So, it is the challenge of our generation and time, as educators and as policy makers to set the moral and ethical standards that will define this new time and this new period that we are in, standards that emphasize integrity of the means by which success is attained and what it means to be successful. This will mean using and developing curricula that emphasize integrity, self-denial, and hard work.
Somehow we must break through the false notion that success is obtainable by miracles and not hard work. How do we ensure that what we teach engenders positive work ethics?
It is also obvious that a major problem in many developing countries is planning and organization. Anyone who has served in government in any of our countries will know that planning and organization, and simply getting things done, starting and finishing things is a problem.
So, in developing curricular and teaching material, we must not and cannot avoid teaching young people without including planning, organization, collaboration and team work ethic. These have become absolutely important because no matter how knowledgeable people are, if they can’t plan, if they can’t work together, and can’t depict the right work ethic, then practically all of the education they have acquired is useless.
Regarding the issue of how we teach, this is fundamental. Learning by rote or cramming is how we have always done it. This excludes critical thinking, introspection and analysis, and so it essentially involves cramming materials and regurgitating it at exams.
Education must rigorously encourage curiosity. The mind of the young ought to be trained to question scientific and social phenomena – to think, to reason, to interrogate issues, to contest ideas, to be introspective. There are today accessible tools for this type of pedagogy. So today you have coding, basic computer programming, even animation production are now readily available.
In any event, it is becoming clear that technology has forced a shift in the paradigms of commerce, the practice of professions and ultimately development. Since innovation and creativity are the engines of technology itself, we cannot realistically teach this generation without methodology that emphasizes creativity, critical thinking, and problem solving as fundamental outcomes.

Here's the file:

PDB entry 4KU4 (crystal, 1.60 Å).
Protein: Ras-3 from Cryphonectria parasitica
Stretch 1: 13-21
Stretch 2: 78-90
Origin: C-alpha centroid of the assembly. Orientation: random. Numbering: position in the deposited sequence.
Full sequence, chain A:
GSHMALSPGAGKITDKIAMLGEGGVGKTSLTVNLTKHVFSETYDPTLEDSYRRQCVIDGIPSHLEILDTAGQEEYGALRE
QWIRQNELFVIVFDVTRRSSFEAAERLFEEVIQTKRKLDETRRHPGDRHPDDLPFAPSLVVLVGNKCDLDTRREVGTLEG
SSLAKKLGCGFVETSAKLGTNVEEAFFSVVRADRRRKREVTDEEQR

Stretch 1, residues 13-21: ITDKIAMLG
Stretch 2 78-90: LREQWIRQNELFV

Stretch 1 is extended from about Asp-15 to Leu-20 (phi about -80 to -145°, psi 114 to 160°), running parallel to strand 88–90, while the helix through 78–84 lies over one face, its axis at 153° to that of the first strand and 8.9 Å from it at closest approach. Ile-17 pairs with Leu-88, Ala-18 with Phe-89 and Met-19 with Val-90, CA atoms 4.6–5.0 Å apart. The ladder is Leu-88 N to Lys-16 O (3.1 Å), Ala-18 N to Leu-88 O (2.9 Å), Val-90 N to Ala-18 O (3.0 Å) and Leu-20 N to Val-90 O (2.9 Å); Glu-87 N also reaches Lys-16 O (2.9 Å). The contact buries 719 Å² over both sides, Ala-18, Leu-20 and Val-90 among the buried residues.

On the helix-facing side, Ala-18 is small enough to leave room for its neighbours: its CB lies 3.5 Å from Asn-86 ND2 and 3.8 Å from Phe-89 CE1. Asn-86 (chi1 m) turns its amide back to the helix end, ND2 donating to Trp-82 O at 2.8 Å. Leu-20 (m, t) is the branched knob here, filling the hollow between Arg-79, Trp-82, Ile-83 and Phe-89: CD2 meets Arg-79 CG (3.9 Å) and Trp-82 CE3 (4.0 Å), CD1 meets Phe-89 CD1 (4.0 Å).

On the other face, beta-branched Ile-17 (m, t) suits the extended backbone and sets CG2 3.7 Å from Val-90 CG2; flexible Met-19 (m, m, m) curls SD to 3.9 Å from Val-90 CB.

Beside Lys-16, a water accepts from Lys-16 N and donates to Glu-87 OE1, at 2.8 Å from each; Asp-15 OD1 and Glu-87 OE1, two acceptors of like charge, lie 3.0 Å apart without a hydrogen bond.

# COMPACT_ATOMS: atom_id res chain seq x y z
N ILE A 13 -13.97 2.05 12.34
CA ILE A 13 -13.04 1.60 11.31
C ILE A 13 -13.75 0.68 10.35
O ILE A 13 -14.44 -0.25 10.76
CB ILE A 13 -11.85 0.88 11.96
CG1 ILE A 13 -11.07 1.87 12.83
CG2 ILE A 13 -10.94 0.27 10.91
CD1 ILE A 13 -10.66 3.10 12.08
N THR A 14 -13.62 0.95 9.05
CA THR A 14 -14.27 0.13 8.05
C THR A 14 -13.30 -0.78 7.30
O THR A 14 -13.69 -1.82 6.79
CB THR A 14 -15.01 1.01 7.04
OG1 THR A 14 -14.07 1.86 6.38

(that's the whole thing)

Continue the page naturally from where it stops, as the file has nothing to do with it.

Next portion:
It follows also that how we examine should be driven by the same considerations, the sort of answers that we should be looking for, the kind of questions that we should be setting for exams, the outcomes that we expect should reflect in many ways what we are teaching and we should be teaching more critical thinking, more problem solving and the of outcomes that will produce the kind of individuals who are able to think through systems and who are able to innovate.
Let me just say that my experience as both a law teacher and as a person in government is that we need in young people and for everyone who is associated with the work of government to be able to ask certain questions and we need to encourage an atmosphere where people ask questions. So, people are interrogating all of the things that they come across.
I found that as a teacher, you expect that a student in your class should be able to solve legal problems but the way that people are taught is not necessarily to solve legal problems; it is to assimilate the material and give it back to you on examination day and that affects everything. It affects how the lawyer develops, it affects whether or not the lawyer will be able to look at all of the material required to bring justice and to bring succor to client or to society.
So, I think that our emphasis must be on encouraging a thinking society, a society that can question.
I like to again congratulate all of you and wish you very well indeed as you continue today’s event and it is my honour to formally declare this meeting open.
Senior Special Assistant on Media & Publicity to the President
Office of the Vice President
March 21, 2017